WC Working Web.

The source of our data for the WC case was the documentary research carried out by Faulkner and Cheney [27, 68]. Each author individually coded the information they collected to establish the relations between network members and determine who did what with whom in the various Watergate activities, and then compared their results. Finding that they agreed 100% of the time on which actors worked with whom, they concluded that their coding was highly reliable. A sociogram of the WC data set is shown here in Fig 2.

Fig 2. The Working Web of Watergate (n = 61).

The coding was used to map these relationships, generating what the authors [27, 68] call a “Working Web of Watergate”. If two agents (co-conspirators) worked together on illegal activities (i.e., illegal espionage, money laundering, or sabotage) a 1 was entered in the corresponding cell of an adjacency matrix, otherwise a 0 was entered. Thus, the link values in the completed matrix were binary.

CN Communication Flow.

The source of our data for the CN case was the documentary research conducted by Morselli [69], who collected evidence derived from electronic surveillance transcripts presented in court during the trials of some of the network participants. The more than 1,000 pages of transcripts released to the public revealed the communication flow that existed inside the network of drug trafficking operations. A sociogram of the CN data set is shown here in Fig 3.

Fig 3. CN communication flow (n = 110).

The data set maps a communication flow between agents indicating who was communicating with whom. Each cell of the adjacency matrix created for the case contains the number of times the corresponding pair of agents communicated with each other. So as not to reveal the identity of the monitored individuals, an identification number was assigned to each. Thus, the link values of the completed matrix were non–negative integers.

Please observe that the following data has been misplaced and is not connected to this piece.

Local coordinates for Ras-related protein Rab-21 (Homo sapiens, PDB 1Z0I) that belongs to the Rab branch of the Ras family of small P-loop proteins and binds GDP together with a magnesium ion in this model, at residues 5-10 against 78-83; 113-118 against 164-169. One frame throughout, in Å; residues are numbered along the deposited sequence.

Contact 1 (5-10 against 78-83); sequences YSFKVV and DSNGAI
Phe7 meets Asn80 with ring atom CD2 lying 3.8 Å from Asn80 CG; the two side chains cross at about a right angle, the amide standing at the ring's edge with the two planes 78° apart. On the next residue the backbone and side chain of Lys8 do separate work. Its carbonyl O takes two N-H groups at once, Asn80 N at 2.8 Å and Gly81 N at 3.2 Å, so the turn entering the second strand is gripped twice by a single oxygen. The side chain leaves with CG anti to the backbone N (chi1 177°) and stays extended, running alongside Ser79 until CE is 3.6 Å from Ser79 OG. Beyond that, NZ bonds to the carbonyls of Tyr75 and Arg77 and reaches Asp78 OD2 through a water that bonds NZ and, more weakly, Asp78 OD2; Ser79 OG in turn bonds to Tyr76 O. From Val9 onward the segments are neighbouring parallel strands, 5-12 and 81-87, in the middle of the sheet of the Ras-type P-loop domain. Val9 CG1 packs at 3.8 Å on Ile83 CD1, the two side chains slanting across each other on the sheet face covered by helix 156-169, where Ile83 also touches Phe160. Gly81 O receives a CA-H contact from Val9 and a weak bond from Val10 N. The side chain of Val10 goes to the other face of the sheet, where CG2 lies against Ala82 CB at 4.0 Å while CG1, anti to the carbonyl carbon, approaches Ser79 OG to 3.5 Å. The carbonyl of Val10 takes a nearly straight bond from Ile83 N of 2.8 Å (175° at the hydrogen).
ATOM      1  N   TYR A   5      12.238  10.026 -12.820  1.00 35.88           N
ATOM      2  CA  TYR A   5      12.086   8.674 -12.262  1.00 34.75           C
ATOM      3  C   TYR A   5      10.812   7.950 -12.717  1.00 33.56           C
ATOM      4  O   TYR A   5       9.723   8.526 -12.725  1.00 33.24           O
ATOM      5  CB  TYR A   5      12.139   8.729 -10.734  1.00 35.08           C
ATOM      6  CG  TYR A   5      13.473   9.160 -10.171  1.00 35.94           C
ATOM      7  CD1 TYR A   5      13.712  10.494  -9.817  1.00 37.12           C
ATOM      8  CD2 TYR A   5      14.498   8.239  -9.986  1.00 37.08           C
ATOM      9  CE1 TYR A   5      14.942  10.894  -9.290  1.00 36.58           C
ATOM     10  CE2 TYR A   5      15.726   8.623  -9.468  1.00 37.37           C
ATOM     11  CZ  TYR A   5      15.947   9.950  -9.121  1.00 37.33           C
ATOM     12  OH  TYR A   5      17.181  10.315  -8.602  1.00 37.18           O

Compute selected social network measures

The 16 social network measures serving as the independent variables are briefly described in Table 2. Some of them were found to be statistically significant in the previous studies (see Table 1) while others were tested here for the first time. Also, whereas all 16 measures could be calculated for CN, only 12 could be for WC because of the binary or non–binary nature of the data or the symmetry or asymmetry of the matrix (S1 Supporting Information).

Run machine-learning classifiers

In what follows we describe some of the techniques used in building the models, balancing the classes, and running, validating and evaluating the models.


The three machine-learning classifiers used in this study described below:

  • The LR classifier learns probability functions of the form P(Y|X), where Y is the class variable and X the attribute vector [36]. LR assumes a parametric function for the distribution of P(Y|X), and based on the training data it estimates the distribution’s parameters. The distribution is usually a logistic function, thus justifying its name as well as ensuring the probabilities range between 0 and 1. P(Y|X) can then be a linear combination of the predictor attribute vector.
  • NB computes the conditional a posteriori probabilities of a class variable given some set of predictor variables using the Bayes rule [37]. It is simple to implement and has proven to perform very well with a variety of data types in supervised learning settings even though it implicitly assumes independence of attributes [79]. NB theoretically works best when there are independent features as predictor variables. However, as has been pointed by Rish, “The naive Bayes classifier greatly simplify [sic] learning by assuming that features are independent given class. Although independence is generally a poor assumption, in practice naive Bayes often competes well with more sophisticated classifiers” ([80] [p. 41]). We chose this classifier in light of the view expressed in another study that “NB is the best choice under the condition of highly imbalanced class distribution” ([81] [p. 454]).
  • RF trains various unpruned decision trees by iteratively sampling the original data set without replacement. Each tree is then used to classify an instance individually [38] and the instance is assigned to a class by counting. One of RF’s features is that it can calculate strength or importance measures using the Out–of–Bag (OOB) method, which enhances understanding of which attributes have greater predictive power. The only parameter that has to be chosen is n, the number of variables selected randomly in each node of the N available variables. The value of n is determined experimentally by selecting the value that minimizes the error rate for the OOB data. In our study the number of variables selected at random was n = 8 for WC and n = 3 for CN. For both data sets, RF was trained with 500 trees to grow to ensure every input row was predicted at least a few times. We chose this classifier because it performs well in databases with relatively few cases, high–dimensional feature space and complex data structures [82, 83].